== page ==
set them in a pan or not water mat
may be kept warm by using the smalt
burner with an asbestos mat over It.
A pretty woodsy centerpiece may be
made by using a wooden chopping
bowl, vines and ferns, or Tines and
To serve fifty people at a church
it will take two pounds of coffee, two
quarts of cream, seven loaves ot
cako. a pound of loaf sugar, two
pounds of butter, five loaves of bread
and four pounds of boiled ham, less
If It is chopped and mixed with pickles
and salad dressing for the sandwiches.
Two gallons of Ice cream is sufficient
for fifty people.
OST of us are wonderful
ecoaomlste when It cornea to
making- u little Koorlness so a Ions; way.
Wo hate to waste it or show It when it
will not be appreciated.
In this world It Is necessary to be a
little too good In order to be cooJ enough,
DISHES FOR THE SICK ONE.
Kor any Invalid who enjoys fish, this
will prove a nice dish:
Fish Souffle Shred half a cup of
codfish fine, add a half cup ot rich
cream. Heat the white of an egg to
a stiff froth; beat the yolk and add it
to tho fish. Set over the fire and sea
son with paprika, and when cooked
fold in the white of the egg. All must
be done quickly, not to overcook the
egg. Serve at once. The fish should
be parboiled after shedding and the
water removed, so that it will not be
Dates With Cream. Wash a few
dates and removo the stones with a
sharp knife. Place them In a bowl
and add water enough to soak them
well. Set this over a teakettle of
boiling water for half an hour, so that .
the dates will soften and become
tender. When ready to serve add
Apples With Grape Juice. This
dish must start with nice-flavored ap- ,
pies. Core and pare, then cook in un- '
fermented grape juice until they are
tender. Kemove the apple and pour
over the juice that has been cooked
until quite thick. Serve cold, with or
without cream. 1
Scrambled Eggs. Break the egg
Into a bowl and beat quickly. Add two
tablespoonfuls of beef tea, a pinch ot
salt and a dash ot paprika. Set the
bowl into boiling water and cook, stir
ring all the time. Servo on a piece of
Raw beef sandwiches are often
most appetizing. Scrape with a
Bpoon a slice of round steak. When
sufficient amount is removed, spread
on buttered bread, season with salt
and a bit of onion juice and place the
sandwich In the oven a moment to be
Accounting for His Insomnia.
The Fort Scott Tribune tells ot
farmer who was a victim of Insomnia
and went to a doctor In hope ot get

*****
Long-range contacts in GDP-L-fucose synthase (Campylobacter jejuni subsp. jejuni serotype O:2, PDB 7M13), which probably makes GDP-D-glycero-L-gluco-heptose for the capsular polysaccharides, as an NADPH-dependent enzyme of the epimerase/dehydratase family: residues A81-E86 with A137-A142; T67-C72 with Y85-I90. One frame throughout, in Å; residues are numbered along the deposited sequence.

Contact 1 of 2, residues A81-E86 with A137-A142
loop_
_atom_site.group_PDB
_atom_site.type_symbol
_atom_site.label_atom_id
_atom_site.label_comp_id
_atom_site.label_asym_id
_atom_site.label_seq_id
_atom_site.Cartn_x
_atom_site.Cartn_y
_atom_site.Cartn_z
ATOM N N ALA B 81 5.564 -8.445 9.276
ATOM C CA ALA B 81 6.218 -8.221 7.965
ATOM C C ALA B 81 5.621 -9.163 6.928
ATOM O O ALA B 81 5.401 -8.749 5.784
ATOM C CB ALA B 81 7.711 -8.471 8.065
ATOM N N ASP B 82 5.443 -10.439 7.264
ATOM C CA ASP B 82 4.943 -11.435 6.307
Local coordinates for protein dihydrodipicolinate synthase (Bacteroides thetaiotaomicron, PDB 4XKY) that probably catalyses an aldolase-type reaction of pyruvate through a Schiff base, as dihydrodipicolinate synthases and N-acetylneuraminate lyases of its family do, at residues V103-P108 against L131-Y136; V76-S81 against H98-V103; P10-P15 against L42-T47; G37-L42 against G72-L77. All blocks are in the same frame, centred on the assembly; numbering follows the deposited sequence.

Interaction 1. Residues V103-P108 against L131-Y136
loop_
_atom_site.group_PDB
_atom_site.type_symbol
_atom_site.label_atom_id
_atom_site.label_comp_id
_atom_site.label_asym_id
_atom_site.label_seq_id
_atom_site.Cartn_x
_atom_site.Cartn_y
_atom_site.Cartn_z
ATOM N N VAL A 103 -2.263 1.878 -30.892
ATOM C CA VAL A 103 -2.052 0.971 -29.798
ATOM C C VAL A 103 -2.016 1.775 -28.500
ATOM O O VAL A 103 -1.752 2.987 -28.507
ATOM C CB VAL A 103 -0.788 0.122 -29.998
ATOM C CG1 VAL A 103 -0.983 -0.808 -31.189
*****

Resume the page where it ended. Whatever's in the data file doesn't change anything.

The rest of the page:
ting relief. - "In the first place," said
the doctor, "have you any theory aa
to what it is that keeps you awake?"
Well," said the farmer, "I think. 1
anore so loud that I wake myself up."
When She Discovers It
When a woman discovers that ah
la growing old she may be sure that
hr friends have known It for a long
Together Tell of Bad Kidneys
Much pain that
masks aa rheu
matism Is due to
to their failure
to drive off urlo
When you suf
fer achy, bad
ache, too; with
I loan's Kidney
itut m I
AN OHIO CASE.
Frsd W. Harris. J. fferson, Ohio, sirs
"Knr ten years t suffered from kl.1nj
trouble. I had constant barkache. lino.
l symptoms of dropsy, and becam- 1
bad I was laid up In bed. After rtnt-t .ta j
had failed I began taklna Doan's Kitin.-y '
I'llla They cured niaf complutely." j
Get Dou't at any Drug Store, 50c Rnx
FOSTER-MILBURN CO.. Buffalo. N. V. !
Wt loll yam Imwi m
Writ for . i4
. AARRL HOT.
LOt IN TILL, Rf.
lWn Is rt. HIM.
Only a lawyer ir a detective can
mind his own business when he pries
into other people's.
CURBS BURNS AND CUTS.
Cntys Carboliaalre etope the pain Instantly.
Curesquick.Noacar. Alldrusgista,2&anubUc Adv.
"What Is tho latest thing In fashion
"Very often it's the brldo."
"I want you to pay down."
"All right. I'll settle up."
I.ady Duff Gordon, at a tea at the
flltz Carlton, praised the pannier
"Everybody likes It, It Is so grace
ful." she said, smiling. "Everybody
likes It except cruBty old fellows."
She turned to a crusty old fellow
upon a IxhiIh Seize chair beside her
j "1 know a woman whose husband
prowled at her when she tried on a
I new pannier gown for him:
" 'I don't boo why you wear those
ridiculous big panniers.. You haven't
got tho hips to fill them.
"The woman blushed and bit her lip.
Then she said quietly:
" 'Hut do you fill your silk hat,
TWOULDN'T BE LIKE HIM.
Mrs. Jones What did you say to
Jones I told hira that ho could
make some warm friends if ho would
1 only turn on a little heat,
To be eaten with cream
and sugar, or served with
canned fruit poured over
either way insures a most
"The Memory Lingers"
Pactum Cereal Co., Ltd.
Dar.le Geek. Mich.